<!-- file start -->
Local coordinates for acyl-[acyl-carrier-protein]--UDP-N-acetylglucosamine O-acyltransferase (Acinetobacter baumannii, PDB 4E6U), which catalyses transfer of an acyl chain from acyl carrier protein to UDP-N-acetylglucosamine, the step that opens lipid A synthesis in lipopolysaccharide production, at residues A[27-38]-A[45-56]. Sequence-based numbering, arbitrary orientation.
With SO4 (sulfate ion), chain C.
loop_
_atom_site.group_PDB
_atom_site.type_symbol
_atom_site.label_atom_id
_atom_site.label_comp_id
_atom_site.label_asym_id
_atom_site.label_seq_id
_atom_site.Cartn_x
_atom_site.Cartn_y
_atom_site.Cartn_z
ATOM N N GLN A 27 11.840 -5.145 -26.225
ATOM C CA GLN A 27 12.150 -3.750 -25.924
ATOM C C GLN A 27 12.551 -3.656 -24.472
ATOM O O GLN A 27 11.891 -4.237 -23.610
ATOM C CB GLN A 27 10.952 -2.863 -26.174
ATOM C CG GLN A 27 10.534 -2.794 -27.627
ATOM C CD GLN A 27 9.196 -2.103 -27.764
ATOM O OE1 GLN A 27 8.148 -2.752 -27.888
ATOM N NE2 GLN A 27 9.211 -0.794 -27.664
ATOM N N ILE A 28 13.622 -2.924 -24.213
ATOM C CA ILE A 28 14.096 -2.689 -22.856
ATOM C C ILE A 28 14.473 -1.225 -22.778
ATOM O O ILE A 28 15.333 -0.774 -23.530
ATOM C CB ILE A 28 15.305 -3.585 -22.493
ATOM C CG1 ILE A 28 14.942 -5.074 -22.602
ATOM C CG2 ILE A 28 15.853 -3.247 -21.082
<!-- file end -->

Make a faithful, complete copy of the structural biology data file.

Local coordinates for acyl-[acyl-carrier-protein]--UDP-N-acetylglucosamine O-acyltransferase (Acinetobacter baumannii, PDB 4E6U), which catalyses transfer of an acyl chain from acyl carrier protein to UDP-N-acetylglucosamine, the step that opens lipid A synthesis in lipopolysaccharide production, at residues A[27-38]-A[45-56]. Sequence-based numbering, arbitrary orientation.
With SO4 (sulfate ion), chain C.
loop_
_atom_site.group_PDB
_atom_site.type_symbol
_atom_site.label_atom_id
_atom_site.label_comp_id
_atom_site.label_asym_id
_atom_site.label_seq_id
_atom_site.Cartn_x
_atom_site.Cartn_y
_atom_site.Cartn_z
ATOM N N GLN A 27 11.840 -5.145 -26.225
ATOM C CA GLN A 27 12.150 -3.750 -25.924
ATOM C C GLN A 27 12.551 -3.656 -24.472
ATOM O O GLN A 27 11.891 -4.237 -23.610
ATOM C CB GLN A 27 10.952 -2.863 -26.174
ATOM C CG GLN A 27 10.534 -2.794 -27.627
ATOM C CD GLN A 27 9.196 -2.103 -27.764
ATOM O OE1 GLN A 27 8.148 -2.752 -27.888
ATOM N NE2 GLN A 27 9.211 -0.794 -27.664
ATOM N N ILE A 28 13.622 -2.924 -24.213
ATOM C CA ILE A 28 14.096 -2.689 -22.856
ATOM C C ILE A 28 14.473 -1.225 -22.778
ATOM O O ILE A 28 15.333 -0.774 -23.530
ATOM C CB ILE A 28 15.305 -3.585 -22.493
ATOM C CG1 ILE A 28 14.942 -5.074 -22.602
ATOM C CG2 ILE A 28 15.853 -3.247 -21.082